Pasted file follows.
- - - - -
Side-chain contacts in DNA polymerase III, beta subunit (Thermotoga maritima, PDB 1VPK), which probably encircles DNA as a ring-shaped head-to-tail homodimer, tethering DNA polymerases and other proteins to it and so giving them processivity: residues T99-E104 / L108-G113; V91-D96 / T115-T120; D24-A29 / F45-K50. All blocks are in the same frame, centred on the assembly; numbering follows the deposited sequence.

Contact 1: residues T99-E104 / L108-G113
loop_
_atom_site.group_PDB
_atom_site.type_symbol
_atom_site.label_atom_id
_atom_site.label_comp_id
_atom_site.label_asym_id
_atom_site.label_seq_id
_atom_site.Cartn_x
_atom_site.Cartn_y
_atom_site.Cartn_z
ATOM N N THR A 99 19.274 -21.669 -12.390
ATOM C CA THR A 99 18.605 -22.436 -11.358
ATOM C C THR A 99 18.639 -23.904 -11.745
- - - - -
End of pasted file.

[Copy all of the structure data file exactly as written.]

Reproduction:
Side-chain contacts in DNA polymerase III, beta subunit (Thermotoga maritima, PDB 1VPK), which probably encircles DNA as a ring-shaped head-to-tail homodimer, tethering DNA polymerases and other proteins to it and so giving them processivity: residues T99-E104 / L108-G113; V91-D96 / T115-T120; D24-A29 / F45-K50. All blocks are in the same frame, centred on the assembly; numbering follows the deposited sequence.

Contact 1: residues T99-E104 / L108-G113
loop_
_atom_site.group_PDB
_atom_site.type_symbol
_atom_site.label_atom_id
_atom_site.label_comp_id
_atom_site.label_asym_id
_atom_site.label_seq_id
_atom_site.Cartn_x
_atom_site.Cartn_y
_atom_site.Cartn_z
ATOM N N THR A 99 19.274 -21.669 -12.390
ATOM C CA THR A 99 18.605 -22.436 -11.358
ATOM C C THR A 99 18.639 -23.904 -11.745